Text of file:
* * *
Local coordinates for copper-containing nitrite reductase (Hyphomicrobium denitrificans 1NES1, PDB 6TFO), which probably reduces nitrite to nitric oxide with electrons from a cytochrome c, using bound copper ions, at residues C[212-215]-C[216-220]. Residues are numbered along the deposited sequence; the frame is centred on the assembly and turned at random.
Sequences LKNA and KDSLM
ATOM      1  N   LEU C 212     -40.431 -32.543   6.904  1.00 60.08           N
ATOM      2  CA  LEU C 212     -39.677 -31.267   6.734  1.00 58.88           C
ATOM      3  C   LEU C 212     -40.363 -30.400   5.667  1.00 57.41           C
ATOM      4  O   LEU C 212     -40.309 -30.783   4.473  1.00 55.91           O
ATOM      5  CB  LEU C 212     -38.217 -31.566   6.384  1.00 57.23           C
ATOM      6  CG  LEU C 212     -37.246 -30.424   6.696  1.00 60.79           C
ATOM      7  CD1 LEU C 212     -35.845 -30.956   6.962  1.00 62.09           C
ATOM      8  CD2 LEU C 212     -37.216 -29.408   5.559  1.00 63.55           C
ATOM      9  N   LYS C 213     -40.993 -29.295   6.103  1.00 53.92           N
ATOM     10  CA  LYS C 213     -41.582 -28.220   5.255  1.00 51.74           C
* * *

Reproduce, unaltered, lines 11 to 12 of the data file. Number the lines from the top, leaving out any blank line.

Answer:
ATOM      9  N   LYS C 213     -40.993 -29.295   6.103  1.00 53.92           N
ATOM     10  CA  LYS C 213     -41.582 -28.220   5.255  1.00 51.74           C